By: Jim Moore |
Short-Term Price Benchmark Trends
After a month of declining retail electricity prices, ERC’s average price benchmarks increased last week in almost all of the 13 deregulated states. Leading the surge was Texas, with just over a 3 percent increase in its average price benchmark. Only Maine continued a downward trend in its average price benchmarks. While still below where prices stood a month ago, this is likely the beginning of a progressive rise in commercial electricity prices as we begin high cooling demand of the summer season.
Fueling the increase in electricity prices was a late week spike in natural gas prices, as predictions of a warming trend crept into the weather forecast. On Friday, Jun15 NYMEX blew through its key resistance level at $2.80 to settle as $2.880/MMBtu. From a technical perspective, spot natural gas futures contracts are moving higher into a new technical trading range for the second time in two weeks.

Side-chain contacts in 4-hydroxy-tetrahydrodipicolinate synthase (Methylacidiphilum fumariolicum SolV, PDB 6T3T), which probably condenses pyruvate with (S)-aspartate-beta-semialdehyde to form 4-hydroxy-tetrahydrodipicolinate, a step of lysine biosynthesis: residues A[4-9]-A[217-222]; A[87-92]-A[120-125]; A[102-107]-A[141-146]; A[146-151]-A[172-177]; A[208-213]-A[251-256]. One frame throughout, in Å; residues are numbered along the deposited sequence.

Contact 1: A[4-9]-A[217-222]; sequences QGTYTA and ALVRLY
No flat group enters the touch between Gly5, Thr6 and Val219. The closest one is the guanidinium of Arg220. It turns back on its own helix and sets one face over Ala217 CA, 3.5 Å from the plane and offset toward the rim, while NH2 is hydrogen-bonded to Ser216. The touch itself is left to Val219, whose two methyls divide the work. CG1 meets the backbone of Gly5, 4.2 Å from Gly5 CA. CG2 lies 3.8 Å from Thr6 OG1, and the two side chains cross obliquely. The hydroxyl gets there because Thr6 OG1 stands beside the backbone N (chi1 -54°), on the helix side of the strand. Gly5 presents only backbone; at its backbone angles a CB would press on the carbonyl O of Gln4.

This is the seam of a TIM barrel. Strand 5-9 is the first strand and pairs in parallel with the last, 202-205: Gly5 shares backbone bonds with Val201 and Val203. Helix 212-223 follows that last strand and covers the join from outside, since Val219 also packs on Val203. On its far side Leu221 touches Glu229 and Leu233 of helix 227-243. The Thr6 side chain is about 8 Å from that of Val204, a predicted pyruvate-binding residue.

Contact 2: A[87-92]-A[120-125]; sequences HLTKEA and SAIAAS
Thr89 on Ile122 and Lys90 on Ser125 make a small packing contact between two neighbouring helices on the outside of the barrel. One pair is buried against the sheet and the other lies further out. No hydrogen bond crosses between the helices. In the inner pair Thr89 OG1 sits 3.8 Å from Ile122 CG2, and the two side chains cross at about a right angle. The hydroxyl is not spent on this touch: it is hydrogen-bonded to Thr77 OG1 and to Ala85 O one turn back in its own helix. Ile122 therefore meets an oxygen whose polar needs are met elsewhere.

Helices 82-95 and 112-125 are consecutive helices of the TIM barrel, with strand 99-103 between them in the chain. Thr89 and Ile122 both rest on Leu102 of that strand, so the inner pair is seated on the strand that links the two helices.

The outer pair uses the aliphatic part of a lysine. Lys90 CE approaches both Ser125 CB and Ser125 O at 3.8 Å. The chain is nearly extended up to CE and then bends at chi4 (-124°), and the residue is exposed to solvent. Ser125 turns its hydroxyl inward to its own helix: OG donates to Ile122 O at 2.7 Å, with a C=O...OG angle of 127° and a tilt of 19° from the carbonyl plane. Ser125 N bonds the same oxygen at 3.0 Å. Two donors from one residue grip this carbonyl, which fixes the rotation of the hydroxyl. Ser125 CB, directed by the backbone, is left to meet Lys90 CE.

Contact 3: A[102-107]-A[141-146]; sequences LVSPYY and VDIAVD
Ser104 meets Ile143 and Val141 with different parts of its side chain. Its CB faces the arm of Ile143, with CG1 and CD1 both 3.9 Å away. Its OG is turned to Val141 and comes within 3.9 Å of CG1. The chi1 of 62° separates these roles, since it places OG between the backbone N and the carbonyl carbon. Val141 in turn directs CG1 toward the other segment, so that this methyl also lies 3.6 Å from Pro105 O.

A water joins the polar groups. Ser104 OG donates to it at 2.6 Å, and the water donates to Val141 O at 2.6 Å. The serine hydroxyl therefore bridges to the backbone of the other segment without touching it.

Prices for some of the longer contract terms crept back into the market last week. In most states, the most favorable price benchmarks were again for 24-month contracts.
Longer-Term Electricity Price Drivers
The latest weather forecasts from the National Oceanic and Atmospheric Administration (NOAA) continue to call for above-normal temperatures developing in the eastern United States over the next few days. These above-normal temperatures are then expected to expand over almost half the country.
Warming temperatures and early cooling demand could limit larger storage injections. The Energy Information Administration (EIA) recently predicted that the average storage build of 77 Bcf per week would fall short of the 78 Bcf per week needed to eliminate the deficit in the five-year average.